But the media amplifies the problem.  In fact, to date I've managed to avoid opening accounts with Chinese teenagers, investing in obvious Ponzi schemes, contributing to scams, or losing a single Bitcoin.  It was not hard.  It was obvious from the beginning that money should not be kept on Bitcoin exchanges like they were bank accounts due to "counterparty" risk.  These are not FDIC insured institutions and do not claim to be.  In fact, the great advantage of Bitcoin is that you can easily and safely hold your own money.  So hold it; don't hand it to someone else!

Honestly, given how obvious the scams have been, the real question in my mind is why other people are falling for them.

OK, I'm Convinced.  So How Do I Get And Hold Bitcoins?

You need to start doing your own research now.  But...

Its really easy to get a few Bitcoins in an account on your Android phone (or desktop web browser), but these should be your "spending" account -- like the cash in your wallet, if they are lost you should not be too upset.  Try for one (they also have a great Android app).  Sorry iphone users -- Apple feels Bitcoin threatens their monopoly on phone payments and so have removed all Bitcoin apps from their store.  [Personally, I think you should research this and other heavy-handed Apple tactics, realize that personal choice is more important then incremental convenience and put your iPhone up on ebay...]

Compared to buying a wallet or purse, its a lot harder to buy, take delivery of, and install a secure safe for holding valuables -- and its a lot harder to do the same for Bitcoin.  Well, actually, if you choose to trust just one service, it can be quite easy.  Please research "bitcoin paper wallet" for a primer on the subject.

An intermediate option is to download and use the original Bitcoin client.  This client is capable of storing an encrypted wallet on your computer, and you can back that wallet up.  By the way, you actually only need to back up any wallet once.  The "bitcoin wallet" is actually more accurately described as the key to a safe held on your behalf in a distributed peer to peer network.  That is, if you back up your bitcoin wallet, deposit more coins, and then restore your wallet from the backup you will NOT lose the coins you just deposited -- they are still in the safe, you just restored the file containing the safe's key.

But if you delete this wallet (this key), ALL YOUR COINS ARE LOST (so make backups)!  If you forget your password, ALL YOUR COINS ARE LOST (so don't forget it)!  This is not document "encryption" where if you ask the company that produces the software really nicely they'll crack it open for you.  This is more like if all the energy that the sun will EVER produce was used by the largest, fastest, most efficient computer theoretically possible, the sun would burn out long before it found the key to the safe containing your coins.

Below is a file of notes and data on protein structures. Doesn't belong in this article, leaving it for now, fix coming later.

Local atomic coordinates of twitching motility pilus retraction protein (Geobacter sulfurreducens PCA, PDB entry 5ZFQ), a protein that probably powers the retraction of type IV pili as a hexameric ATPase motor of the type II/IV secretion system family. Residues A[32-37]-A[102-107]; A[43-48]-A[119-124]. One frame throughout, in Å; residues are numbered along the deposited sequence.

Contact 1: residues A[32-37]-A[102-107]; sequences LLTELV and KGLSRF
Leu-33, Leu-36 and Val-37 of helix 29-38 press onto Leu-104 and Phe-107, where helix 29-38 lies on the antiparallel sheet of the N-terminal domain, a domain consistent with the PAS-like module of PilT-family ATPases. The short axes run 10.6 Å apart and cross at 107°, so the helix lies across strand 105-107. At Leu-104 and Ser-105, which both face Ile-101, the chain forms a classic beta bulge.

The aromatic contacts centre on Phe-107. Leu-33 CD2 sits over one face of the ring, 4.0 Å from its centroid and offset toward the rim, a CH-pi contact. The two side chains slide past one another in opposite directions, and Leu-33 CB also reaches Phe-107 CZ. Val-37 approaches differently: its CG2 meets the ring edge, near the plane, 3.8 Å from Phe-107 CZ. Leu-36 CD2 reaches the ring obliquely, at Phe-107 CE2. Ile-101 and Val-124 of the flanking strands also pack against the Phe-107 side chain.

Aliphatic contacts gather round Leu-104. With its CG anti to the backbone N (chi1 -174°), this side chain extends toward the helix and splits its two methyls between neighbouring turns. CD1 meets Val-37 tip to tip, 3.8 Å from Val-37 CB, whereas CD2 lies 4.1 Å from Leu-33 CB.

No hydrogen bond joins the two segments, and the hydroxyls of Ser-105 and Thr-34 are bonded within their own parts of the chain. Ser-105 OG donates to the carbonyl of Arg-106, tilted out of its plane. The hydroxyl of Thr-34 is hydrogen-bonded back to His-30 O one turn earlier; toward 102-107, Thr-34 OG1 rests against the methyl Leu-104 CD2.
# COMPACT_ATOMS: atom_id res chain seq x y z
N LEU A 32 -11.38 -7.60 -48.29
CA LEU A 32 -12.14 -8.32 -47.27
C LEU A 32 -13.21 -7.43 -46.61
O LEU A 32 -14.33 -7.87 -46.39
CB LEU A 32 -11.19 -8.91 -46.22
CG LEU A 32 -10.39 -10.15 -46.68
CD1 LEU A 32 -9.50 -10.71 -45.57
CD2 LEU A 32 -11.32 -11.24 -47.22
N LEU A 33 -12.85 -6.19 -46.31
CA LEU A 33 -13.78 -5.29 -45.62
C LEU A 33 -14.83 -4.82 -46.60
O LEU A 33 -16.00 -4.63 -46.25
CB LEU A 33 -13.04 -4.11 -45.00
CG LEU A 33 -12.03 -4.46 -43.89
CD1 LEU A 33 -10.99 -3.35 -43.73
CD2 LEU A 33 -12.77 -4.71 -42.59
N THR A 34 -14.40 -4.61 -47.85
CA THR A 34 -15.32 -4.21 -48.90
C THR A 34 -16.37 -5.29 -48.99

On the bright side, this makes it very hard to steal someone's coins.

Good luck Bitcoiner!

Tuesday, June 5, 2012

Why abstraction and open source is valuable even in small embedded programs: An example using the Arduino SPI library

  Since the object oriented "revolution", abstraction and code reuse are the bywords of modern software development even when programming in non-OO languages.  But use of these techniques has lagged in highly embedded development due to perceived inefficiencies compared to C and assembler.   Yet embedded development can be incredibly detail-oriented and time consuming.  It took a bug report discussion  and listserv conversation (you can read the originals by following the links, or just read my summary after the break) between a couple of highly experienced engineers to figure out the best solution for an 8 line chunk of code that on the surface is quite simple.  It just enables the SPI bus.

  This experience shows the power of FOSS and abstraction in microcosm.  First, judging by the discussion, any one of these engineers (including myself) working alone would likely not have figured out the best solution.  This would have meant revisiting the issue some time in the future.  And second, once this time-consuming, detail-oriented problem was solved it never needs to be solved again.  This (added to countless similar cases) creates tremendous efficiencies affecting (judging by hits to this blog) engineers across the entire world.  Neither of these effects would have taken place in classic closed-source development.

Wednesday, May 30, 2012

TLC5940, TLC5941 and Arduino

The TI TLC59xx chip family are constant current LED drivers that have some pretty impressive stats.  I'm experimenting with the TLC5941 which has 16 constant current channels, 80mA sink capability per channel, 17v maximum LED voltage and 4096 PWM intensity levels per channel.  If you want to use it, here's an Eagle schematic and footprint to get you going:

And here's a photo of 2 quad chip driver boards that I made.

Packing those features into such a small chip has created a device that has got some nasty traps that are not described in the datasheet (or hard to understand) and so it is easy for beginning hardware hackers to either fry a couple of chips or just give up in frustration.  If you are looking into using this chip, check out my experiences after the break.

Friday, May 4, 2012

If you wish to make an apple pie from scratch you must first invent the universe

I recently googled this Carl Sagan quote using the search "if you wish to make an apple pie from scratch meaning" and was pretty dismayed that the top result not only misquotes him but comes from a yahoo Q&A site with the following "best" answer: